Occupy Wall Street Brooklyn Bridge
The Occupy Wall Street protesters may not have a melodious battle cry yet, but their cohesion lies in the power of the unemployed youth. Reuters

Protesters closed the Brooklyn Bridge in one direction, and police arrested hundreds of people Saturday as the Occupy Wall Street protest entered its third week.

The protesters were arrested for standing in the middle of the road and blocking the Brooklyn-bound lanes of the bridge, which more than 130,000 vehicles cross every day.

About 1,500 marchers passed City Hall and approached the bridge just after 4 p.m. They had planned to take the pedestrian walkway, but the mass of protesters created a bottleneck, so some people started to walk into the vehicle lanes. Police officers with bullhorns announced that if the protesters continued to block traffic, they would be arrested.

Protesters who used the Brooklyn Bridge walkway were not arrested, Paul Browne, head spokesman for the New York Police Department, told The New York Times. Those who took over the Brooklyn-bound roadway and impeded vehicle traffic were arrested.

Christopher Dunn, associate legal director of the New York Civil Liberties Union, said he thought protesters in the back of the line might not have been able to hear the warnings, but Browne responded that those protesters had not been arrested.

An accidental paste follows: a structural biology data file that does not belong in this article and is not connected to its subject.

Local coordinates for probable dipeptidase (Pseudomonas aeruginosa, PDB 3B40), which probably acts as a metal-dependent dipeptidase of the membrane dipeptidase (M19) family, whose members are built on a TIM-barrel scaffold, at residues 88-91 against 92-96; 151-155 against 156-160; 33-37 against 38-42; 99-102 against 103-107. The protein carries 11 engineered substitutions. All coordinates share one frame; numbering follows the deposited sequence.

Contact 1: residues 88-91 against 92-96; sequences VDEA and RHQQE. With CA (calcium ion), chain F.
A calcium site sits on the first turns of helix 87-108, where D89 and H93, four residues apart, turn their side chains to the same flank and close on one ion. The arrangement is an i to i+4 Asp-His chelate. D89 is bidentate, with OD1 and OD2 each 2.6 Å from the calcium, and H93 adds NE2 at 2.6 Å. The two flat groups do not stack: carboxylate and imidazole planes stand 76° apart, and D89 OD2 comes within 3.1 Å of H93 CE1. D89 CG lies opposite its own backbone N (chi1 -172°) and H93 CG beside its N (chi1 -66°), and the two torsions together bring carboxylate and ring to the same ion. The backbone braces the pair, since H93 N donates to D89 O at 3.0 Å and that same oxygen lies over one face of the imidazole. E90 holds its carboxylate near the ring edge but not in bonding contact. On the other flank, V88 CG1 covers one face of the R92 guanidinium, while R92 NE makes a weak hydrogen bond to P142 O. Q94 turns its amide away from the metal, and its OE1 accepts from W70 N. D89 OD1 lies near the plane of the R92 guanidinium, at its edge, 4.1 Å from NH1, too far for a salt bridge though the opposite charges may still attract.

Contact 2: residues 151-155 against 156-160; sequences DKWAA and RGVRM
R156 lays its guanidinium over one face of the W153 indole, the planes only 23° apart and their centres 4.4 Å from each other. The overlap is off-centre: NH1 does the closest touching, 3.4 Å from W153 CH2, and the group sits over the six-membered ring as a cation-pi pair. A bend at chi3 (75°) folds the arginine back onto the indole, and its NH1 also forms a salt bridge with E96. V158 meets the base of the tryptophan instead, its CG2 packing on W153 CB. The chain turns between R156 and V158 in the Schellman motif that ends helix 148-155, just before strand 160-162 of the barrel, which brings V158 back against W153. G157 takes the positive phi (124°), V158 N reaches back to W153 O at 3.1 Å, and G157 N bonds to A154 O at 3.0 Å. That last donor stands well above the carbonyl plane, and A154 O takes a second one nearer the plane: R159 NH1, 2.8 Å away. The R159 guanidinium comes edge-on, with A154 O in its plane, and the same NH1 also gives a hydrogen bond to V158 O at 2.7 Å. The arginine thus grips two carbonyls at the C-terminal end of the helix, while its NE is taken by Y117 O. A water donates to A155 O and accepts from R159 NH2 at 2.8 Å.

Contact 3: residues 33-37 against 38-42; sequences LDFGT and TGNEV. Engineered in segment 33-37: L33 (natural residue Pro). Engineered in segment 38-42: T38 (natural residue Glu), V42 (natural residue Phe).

Witnesses also said police supervisors had walked ahead of the marchers in the vehicle lanes, as though they were actually leading the marchers. But about a third of the way across the bridge, the police took out orange nets and used them to surround and trap protesters, who were then arrested.

It seemed as if they deliberately moved back to allow people onto the roadway, Etan Ben-Ami, a psychotherapist from Brooklyn, told the Daily News.

The marchers had planned to cross the bridge and then hold a rally in Brooklyn Bridge Park.

The protesters have been camped out in Lower Manhattan since Sept. 17. They had initially intended to camp out on Wall Street itself, but when they were blocked by the police, they moved to Zuccotti Park between Trinity Place and Broadway, a few blocks south of the World Trade Center site.

Police Commissioner Raymond Kelly said the NYPD did not plan to forcibly remove the protesters from the park. We see it as our job to make certain that people can demonstrate peacefully, he told Forbes.

But there have been complaints of excessive police force, particularly by officer Anthony Bologna, whom a video captured pepper-spraying protesters this week.